What about debts?

Debts are classified as either relationship debts or personal (separate) debts under the Act in the same way that property is either relationship or separate property. Personal debts are those incurred to acquire or improve separate property or those incurred before the relationship began or after it ended. Even though a debt may be in one person’s sole name (e.g. a credit card), that does not mean it is a personal debt – that depends on the purpose for which the debt was incurred. In some cases, a student loan may be classified as a relationship debt depending on what it was used for and some debts (e.g. bank overdraft) may be partly relationship and personal debt. The responsibility for relationship debts is shared but personal debts remain the responsibility of the person who incurred them. Some examples of relationship debts:

  • Those incurred jointly (e.g. hire purchase agreements or finance agreements for a family car);

  • Loans for a common enterprise (e.g. a business that benefits both parties);

  • Incurred to acquire, improve or maintain relationship property (e.g. mortgage, loan to renovate a house);

  • Credit card debt for usual day-to-day purchases (e.g. household items, groceries, family holidays);

  • Those incurred for the purpose of brining up a child of the relationship (e.g. school fees).

How does the process work?

When you separate the only way to ensure finality is to enter into a legally binding document provided for under the Act, often referred to as a ‘separation agreement’. A separation agreement sets out the agreement for the division of assets between the parties. For a separation agreement to be legally binding, both parties must engage independent lawyers for advice. The process of getting independent legal advice involves full disclosure between the parties, which then allows each lawyer to advise their respective client exactly what their entitlements are under the legislation. Other than matters of professional courtesy, we will not send anything to your ex-partner’s lawyer without you first reviewing and approving the content to be sent. Once legal advice has been provided, and the parties have agreed to the division of their assets, the separation agreement is drafted and signed, with the lawyers also certifying that they have advised their clients of their entitlements under the legislation. This is very different to having the document witnessed, and the full process must be undertaken by the lawyer before they can provide such certification. Without certification, an agreement is not binding.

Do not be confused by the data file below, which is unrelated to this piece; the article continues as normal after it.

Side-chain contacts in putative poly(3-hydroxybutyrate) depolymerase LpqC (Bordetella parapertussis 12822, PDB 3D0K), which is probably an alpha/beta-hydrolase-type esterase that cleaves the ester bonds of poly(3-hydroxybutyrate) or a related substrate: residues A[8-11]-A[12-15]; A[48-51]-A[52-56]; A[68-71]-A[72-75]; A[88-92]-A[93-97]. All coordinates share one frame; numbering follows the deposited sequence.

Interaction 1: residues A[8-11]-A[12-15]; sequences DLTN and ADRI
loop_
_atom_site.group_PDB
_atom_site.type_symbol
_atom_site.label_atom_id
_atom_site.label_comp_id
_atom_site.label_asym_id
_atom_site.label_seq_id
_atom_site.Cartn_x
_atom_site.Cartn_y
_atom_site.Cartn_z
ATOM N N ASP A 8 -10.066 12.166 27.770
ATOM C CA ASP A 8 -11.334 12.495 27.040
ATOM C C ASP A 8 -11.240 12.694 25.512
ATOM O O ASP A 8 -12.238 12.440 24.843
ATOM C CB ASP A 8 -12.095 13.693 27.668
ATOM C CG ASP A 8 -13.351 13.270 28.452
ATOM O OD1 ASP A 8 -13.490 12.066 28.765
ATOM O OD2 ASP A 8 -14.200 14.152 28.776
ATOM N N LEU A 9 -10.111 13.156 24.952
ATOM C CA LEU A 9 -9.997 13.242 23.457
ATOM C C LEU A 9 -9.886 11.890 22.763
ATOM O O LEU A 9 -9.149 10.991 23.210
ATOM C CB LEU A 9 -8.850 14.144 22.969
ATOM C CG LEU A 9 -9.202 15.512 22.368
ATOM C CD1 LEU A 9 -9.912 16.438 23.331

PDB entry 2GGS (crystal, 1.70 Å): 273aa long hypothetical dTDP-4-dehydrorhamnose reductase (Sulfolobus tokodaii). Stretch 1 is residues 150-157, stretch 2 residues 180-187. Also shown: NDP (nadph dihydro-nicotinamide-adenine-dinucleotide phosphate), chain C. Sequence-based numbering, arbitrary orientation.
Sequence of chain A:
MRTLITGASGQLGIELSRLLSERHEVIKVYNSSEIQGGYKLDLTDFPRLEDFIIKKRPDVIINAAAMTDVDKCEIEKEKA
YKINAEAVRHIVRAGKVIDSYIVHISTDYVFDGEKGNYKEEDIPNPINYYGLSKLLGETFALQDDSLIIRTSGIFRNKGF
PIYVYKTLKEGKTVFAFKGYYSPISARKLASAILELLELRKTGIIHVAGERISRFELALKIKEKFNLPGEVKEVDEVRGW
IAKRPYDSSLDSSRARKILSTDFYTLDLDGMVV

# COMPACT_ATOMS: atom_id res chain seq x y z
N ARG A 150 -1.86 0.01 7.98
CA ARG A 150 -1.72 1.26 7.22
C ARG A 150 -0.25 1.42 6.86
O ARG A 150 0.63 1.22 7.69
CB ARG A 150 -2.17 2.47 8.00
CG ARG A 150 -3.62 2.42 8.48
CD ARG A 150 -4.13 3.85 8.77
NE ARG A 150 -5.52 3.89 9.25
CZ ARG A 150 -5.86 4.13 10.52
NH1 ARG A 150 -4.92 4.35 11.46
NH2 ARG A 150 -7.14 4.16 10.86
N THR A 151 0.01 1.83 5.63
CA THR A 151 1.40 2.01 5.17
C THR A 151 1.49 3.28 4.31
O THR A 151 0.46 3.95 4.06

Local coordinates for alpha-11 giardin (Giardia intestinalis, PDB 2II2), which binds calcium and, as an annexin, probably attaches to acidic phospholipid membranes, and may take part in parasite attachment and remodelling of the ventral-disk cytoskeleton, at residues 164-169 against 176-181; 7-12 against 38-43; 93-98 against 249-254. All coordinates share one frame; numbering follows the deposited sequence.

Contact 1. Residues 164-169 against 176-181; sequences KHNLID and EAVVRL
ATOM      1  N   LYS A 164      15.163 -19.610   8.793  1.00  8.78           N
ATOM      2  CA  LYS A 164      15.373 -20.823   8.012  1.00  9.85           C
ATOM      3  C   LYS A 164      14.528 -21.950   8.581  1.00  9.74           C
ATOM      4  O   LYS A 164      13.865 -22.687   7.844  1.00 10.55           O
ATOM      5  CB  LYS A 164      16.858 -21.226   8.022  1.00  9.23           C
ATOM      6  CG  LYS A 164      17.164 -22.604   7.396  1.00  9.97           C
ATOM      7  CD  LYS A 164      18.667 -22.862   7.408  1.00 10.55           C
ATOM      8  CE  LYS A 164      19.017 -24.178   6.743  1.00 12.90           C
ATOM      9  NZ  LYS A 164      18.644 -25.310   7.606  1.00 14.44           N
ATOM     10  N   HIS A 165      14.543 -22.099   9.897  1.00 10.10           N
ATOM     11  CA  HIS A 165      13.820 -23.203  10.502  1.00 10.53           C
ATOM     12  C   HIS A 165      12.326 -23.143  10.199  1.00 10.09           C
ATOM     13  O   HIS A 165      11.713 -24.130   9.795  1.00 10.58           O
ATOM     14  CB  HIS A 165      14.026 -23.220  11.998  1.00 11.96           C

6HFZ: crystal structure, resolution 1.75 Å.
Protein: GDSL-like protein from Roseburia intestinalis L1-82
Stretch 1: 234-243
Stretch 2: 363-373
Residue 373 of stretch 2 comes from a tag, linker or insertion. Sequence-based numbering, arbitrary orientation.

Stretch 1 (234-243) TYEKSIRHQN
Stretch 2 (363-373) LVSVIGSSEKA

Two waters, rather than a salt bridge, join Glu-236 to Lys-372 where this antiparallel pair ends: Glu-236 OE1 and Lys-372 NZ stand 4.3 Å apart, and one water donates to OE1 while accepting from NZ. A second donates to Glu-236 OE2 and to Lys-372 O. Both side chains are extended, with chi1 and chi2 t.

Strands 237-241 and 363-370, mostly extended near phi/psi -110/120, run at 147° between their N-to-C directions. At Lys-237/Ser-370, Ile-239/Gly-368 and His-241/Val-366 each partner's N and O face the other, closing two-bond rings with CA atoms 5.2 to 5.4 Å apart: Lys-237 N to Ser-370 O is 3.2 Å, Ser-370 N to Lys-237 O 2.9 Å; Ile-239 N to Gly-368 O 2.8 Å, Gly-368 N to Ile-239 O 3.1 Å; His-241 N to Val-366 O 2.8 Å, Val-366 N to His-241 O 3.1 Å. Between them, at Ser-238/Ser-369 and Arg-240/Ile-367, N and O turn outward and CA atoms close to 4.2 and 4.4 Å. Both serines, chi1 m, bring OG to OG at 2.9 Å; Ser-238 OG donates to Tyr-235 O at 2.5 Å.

What if one person will be left worse off than the other?

If there is significant economic disparity between the parties after separation, and that disparity is caused by the division of functions during the relationship, then the normal equal division of relationship property may be adjusted to compensate for the economic disadvantage. Division of functions refers to how people organise their lives e.g. one party may have stayed home to look after the children while the other worked, or one party supported the other to enable them to study and advance their career.


What if the parties cannot agree?

If you cannot agree on a division of relationship property, you can apply to the Family Court for a division of the relationship property. The Family Court can resolve the issues such as identifying the relationship property, determine values and make a decision as to how the relationship property will be divided. This will then be outlined by the Court in a Relationship Property Order. Generally, cases are settled prior to a full hearing, but the processes of the court can be helpful in getting the parties to reach agreement. It should be noted that the Court process is slow and expensive, so it is certainly in everyone’s best interests to resolve their issues quickly outside of the court process.


Need help?

We specialise in relationship property which enables us to assist you to navigate these stressful and challenging times and provide you with expert guidance and support. We have extensive commercial knowledge and understand structures, businesses, trusts, and tax, which enables us to quickly and easily identify the issues and work with you to resolve them.


This article is intended for informational purposes only and should not replace specific advice. For personalised advice on all relationship property issues please contact us.


This article was accurate at the time of publishing.